SINGAPORE — Red Dot United (RDU), a Singapore political party, has suggested that while there were some positive aspects to Budget 2023, there is still much more that can be done to support Singaporeans and local businesses, and to strengthen key institutions to build more resilient people.

This was said in response to the Budget 2023 delivered by Deputy Prime Minister and Finance Minister Lawrence Wong in Parliament on 14 February, which was hyped as a “Valentine’s Day present to all.”

While there were indeed many goodies for Singaporeans in the budget, RDU found that the measures announced in this budget came across as piecemeal and scattered solutions to complex and very serious problems facing Singaporeans and local businesses in the foreseeable future.

RDU raised concerns about the impact of increasing grants to help young couples buy resale flats or secure BTO flats, as it may inflate housing demand, cause the prices of resale flats to rise further, and contribute to deforestation. RDU also noted that Budget 2023 did not go far enough in doing more to make the lives of Singaporeans better and to give more help for micro and small businesses, which are grappling with rising costs and struggling with GST hikes.

The party asked if the $12 billion, which was not used from the drawdown of Past Reserves, the monies which the Government is not obliged to return, could have been used to delay the GST increase for 2-3 years.

“The GST Voucher Schemes have an expiry date, while the GST increase itself does not. The 8% increase (and the 9% increase next year) will have to be borne by all Singaporeans, from the senior citizens to the baby in the womb. This is why RDU is against the increase of GST, especially at a time like this. We have explained in the past about how we can better use other revenue streams without increasing the GST.”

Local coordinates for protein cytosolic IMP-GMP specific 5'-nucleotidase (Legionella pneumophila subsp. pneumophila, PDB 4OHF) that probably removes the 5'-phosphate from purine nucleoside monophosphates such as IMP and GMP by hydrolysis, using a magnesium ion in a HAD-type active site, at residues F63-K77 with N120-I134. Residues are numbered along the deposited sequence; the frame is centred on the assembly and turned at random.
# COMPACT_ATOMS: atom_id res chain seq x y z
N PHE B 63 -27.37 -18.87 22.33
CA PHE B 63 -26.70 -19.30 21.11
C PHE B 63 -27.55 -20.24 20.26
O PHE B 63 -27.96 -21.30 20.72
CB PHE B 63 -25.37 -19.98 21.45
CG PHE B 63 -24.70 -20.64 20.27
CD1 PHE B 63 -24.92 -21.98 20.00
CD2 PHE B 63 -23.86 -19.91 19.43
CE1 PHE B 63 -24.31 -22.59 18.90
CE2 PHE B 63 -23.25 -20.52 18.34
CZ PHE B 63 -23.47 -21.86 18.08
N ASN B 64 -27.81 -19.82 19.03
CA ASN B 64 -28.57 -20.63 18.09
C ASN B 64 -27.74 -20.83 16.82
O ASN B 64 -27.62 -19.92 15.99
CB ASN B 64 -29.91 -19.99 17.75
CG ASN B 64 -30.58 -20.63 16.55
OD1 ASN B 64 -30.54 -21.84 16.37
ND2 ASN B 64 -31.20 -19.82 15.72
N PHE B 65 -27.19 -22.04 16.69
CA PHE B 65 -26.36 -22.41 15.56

While RDU found some bright sparks in Budget 2023, such as higher taxes for new luxury cars and big properties, the party urged the Government to carefully consider the policy proposals put forward by RDU on keeping public housing affordable and accessible for current and future generations of Singaporeans, providing more protections for workers in the gig economy, improving Medifund to provide support for needy Singaporeans, and helping local businesses lower costs.

It also claims that the Finance Minister has taken up parts of some of the policy suggestions offered by the party in its manifesto presented in the last General Election.

In its manifesto, RDU had asked for:

  1. More protections for workers in the gig economy.
  2. Improvement to Medifund to provide support for needy Singaporeans, as well as assistance in settling huge medical bills that can cripple the lives of average Singaporean families.
  3. Pathways to be provided for SMEs to partner GLCs/MNCs to venture overseas and provide risk capital in the form of debt instruments, quasi-equity, and equity alongside technical assistance.
  4. Paid parental leave to be increased from the present 16+2 weeks to 6 months (26 weeks), of which at least eight weeks need to be undertaken by either parent.

RDU also highlighted the need to strengthen key institutions with the core values of Fairness, Accountability, Integrity, and Transparency to build more resilient people, given the many uncertainties and risks that the world faces today.

The party believes that a combination of funding, a skilled workforce, collaboration, infrastructure, and supportive regulatory environment is essential for the successful development of the R&D sector.

RDU emphasized the need to set the right priorities to help families lower the cost of living, lower healthcare costs, improve education, create stable jobs, increase employees’ income, and help lower business costs such as rental and transportation.

The party believes that the people will be better off and more resilient with other policy options that can help them, rather than relying only on Government support year after year to cope with inflation.


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